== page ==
Discourse Theories on Administration - Dictionary of Arguments
Gaus I 160
Administration/Discourse theories/Bohman: as Habermas puts it, administrators 'cannot avoid
appealing to normative reasons when implementing legal imperatives', so these processes must occur within procedures that pass the test of constitutional legitimacy and lead to the 'democratization of administration' (1996(1): 440) by discursive means. Similar sorts of considerations might apply to other forms of non-democratic social authority, such as
the authority of medical researchers that has been recently challenged by AIDS activists who sought
to directly influence the practice of medical experi- mentation (Epstein, 1996)(2).
VsTradition: these collaborative processes could certainly be fruitfully applied to deliberative processes within other institutions of the constitutional state, making them all potentially more 'directly deliberative' than the two-track solution to size and complexity permits (Dorf and Sabel, 1998)(3). >Institutions/Discourse theories, >Deliberative democracy/Discourse theories, >Deliberative democray.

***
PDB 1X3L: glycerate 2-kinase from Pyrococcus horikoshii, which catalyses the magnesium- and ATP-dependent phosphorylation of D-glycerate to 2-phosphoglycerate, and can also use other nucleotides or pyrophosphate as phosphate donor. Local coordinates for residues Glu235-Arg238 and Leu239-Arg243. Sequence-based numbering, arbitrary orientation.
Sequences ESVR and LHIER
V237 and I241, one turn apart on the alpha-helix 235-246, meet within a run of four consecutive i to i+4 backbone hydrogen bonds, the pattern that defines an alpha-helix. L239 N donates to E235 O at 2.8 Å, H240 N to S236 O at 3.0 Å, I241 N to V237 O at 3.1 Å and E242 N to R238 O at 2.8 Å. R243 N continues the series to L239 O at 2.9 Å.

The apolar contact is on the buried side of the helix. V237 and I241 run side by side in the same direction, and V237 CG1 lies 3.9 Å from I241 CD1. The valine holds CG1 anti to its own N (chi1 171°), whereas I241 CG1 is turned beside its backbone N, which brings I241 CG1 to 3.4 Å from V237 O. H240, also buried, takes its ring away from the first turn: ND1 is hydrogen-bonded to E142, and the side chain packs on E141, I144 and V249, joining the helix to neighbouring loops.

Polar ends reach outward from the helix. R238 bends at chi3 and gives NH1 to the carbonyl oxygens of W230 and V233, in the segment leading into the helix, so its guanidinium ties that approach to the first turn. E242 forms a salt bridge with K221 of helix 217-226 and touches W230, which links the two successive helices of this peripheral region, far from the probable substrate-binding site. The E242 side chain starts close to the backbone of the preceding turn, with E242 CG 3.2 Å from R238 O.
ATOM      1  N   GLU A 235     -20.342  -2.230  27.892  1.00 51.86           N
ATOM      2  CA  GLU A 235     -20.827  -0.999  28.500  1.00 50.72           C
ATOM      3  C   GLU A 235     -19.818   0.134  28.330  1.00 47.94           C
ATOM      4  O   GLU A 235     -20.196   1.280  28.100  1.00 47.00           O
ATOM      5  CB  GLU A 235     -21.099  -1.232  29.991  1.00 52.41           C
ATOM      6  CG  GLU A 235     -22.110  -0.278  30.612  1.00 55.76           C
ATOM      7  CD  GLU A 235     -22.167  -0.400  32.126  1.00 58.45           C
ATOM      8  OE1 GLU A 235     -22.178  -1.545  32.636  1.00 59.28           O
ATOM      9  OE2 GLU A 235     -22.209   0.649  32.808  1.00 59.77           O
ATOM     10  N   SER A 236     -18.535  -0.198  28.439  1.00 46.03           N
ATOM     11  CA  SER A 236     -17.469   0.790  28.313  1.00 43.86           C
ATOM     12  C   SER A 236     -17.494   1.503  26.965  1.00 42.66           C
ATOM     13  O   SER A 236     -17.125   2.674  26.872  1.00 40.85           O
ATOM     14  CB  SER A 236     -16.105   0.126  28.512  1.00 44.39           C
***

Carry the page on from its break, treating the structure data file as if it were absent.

1. Habermas, Jürgen (1996) Between Facts and Norms. Cambridge, MA: MIT Press.
2. Epstein, Stephen (1996) Impure Science: AIDS, Activism and the Politics of Knowledge. Berkeley, CA: University of California Press.
3. Dorf, Michael and Charles Sabel (1998) 'Democratic experimentalism'. Columbia University Law Review, 26: 270-472.
Bohman, James 2004. „Discourse Theory“. In: Gaus, Gerald F. & Kukathas, Chandran 2004. Handbook of Political Theory. SAGE Publications_____________Explanation of symbols: Roman numerals indicate the source, arabic numerals indicate the page number. The corresponding books are indicated on the right hand side. ((s)…): Comment by the sender of the contribution. Translations: Dictionary of Arguments The note [Author1]Vs[Author2] or [Author]Vs[term] is an addition from the Dictionary of Arguments. If a German edition is specified, the page numbers refer to this edition.
Gerald F. Gaus
Handbook of Political Theory London 2004